All 2 entries tagged Media
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December 06, 2006
Right. So it’s got nothing to do with maths. And it’s not under my real name. But something I wrote got published in yesterday’s Guardian. Hurrah!
A few weeks ago, the Guardian invited readers to join in on its new Arts blog to discuss the world’s must see works of art. In between all the pretentious comments on the elitist/racist (read Western art biased) nature of the original list, there was room for constructive discussion.
So I thought of which works of art have made an impact on me, and then I remembered the piece that makes discussions about composition fun: Rubens’ Descent from the Cross. I wrote about the original (see below ):
Possibly not his best, but still magnificent and in its original setting. The weight of the task at hand fills the entire picture.
This actually made Jason laugh, as I made it sound the painting was a bit rubbish. What I didn’t write was the fun you can have playing with this picture. If you can find diagonals in a composition, they’re probably there for a good reason! See what happens when you flip the image:
You’ve just created Ascent of the Cross!
1 Original picture taken from exittoart
November 29, 2006
Now, before I do some work, let me bring you the last bit of disturbing news coming from the Netherlands. Trust me, it’s a big one. Well, at least in the Netherlands people believe so.
Two reporters held hostage by justice department
Basically, the two men reported about leaks within the AIVD – General National Security Service, the Dutch SIS – and that top secret documents were obtained by criminal organisations. At the moment, there’s a case against an former AIVD employee, accused of leaking such documents, and the reporters have been asked to reveal their source.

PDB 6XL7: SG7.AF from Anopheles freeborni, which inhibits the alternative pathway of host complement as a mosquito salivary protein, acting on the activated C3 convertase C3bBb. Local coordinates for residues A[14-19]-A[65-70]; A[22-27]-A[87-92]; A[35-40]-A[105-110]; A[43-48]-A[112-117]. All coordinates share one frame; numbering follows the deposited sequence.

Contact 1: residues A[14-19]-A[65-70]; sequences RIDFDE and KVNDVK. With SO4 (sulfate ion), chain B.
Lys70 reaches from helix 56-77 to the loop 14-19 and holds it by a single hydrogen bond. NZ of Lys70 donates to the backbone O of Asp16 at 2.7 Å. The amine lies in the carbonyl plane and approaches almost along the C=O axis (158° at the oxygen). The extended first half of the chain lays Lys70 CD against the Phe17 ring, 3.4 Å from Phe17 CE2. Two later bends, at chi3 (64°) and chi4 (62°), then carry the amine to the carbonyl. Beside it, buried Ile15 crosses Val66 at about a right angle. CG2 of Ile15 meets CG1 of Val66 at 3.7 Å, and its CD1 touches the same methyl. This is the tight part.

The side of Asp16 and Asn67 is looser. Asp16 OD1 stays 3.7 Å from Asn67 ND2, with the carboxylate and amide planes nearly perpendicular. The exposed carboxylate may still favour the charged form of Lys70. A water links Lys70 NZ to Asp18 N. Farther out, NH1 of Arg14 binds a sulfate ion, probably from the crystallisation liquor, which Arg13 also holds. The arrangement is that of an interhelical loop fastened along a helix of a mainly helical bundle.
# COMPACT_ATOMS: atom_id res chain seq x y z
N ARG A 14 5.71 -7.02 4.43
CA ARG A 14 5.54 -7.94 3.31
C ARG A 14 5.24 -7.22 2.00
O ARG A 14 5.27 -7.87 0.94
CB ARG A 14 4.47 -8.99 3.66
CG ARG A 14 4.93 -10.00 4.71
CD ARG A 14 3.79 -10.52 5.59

In general, in the EU, reporters are allowed to keep their sources secret, but may be asked to reveal them in court cases. This all depends on the judge’s discretion, and is the nasty shady area in anything legal. In this case, the source “could possibly” help the defendant, and no one wants to imprison an innocent man. But is this slight possibility of freedom more important than the journalists’ (and the source’s) rights and credibility?
Today, reports come from the former Dutch colony of Indonesia, where journalists are shocked of this turn of events. It wasn’t until recently that the Indonesian secret service had so much power that the local journalists were afraid to report anything but the weather. And now the Netherlands, beacon of democracy, are resorting to measures not dissimilar to those well known to the Indonesians.
Freedom, democracy, national security, credibility. Take your pick.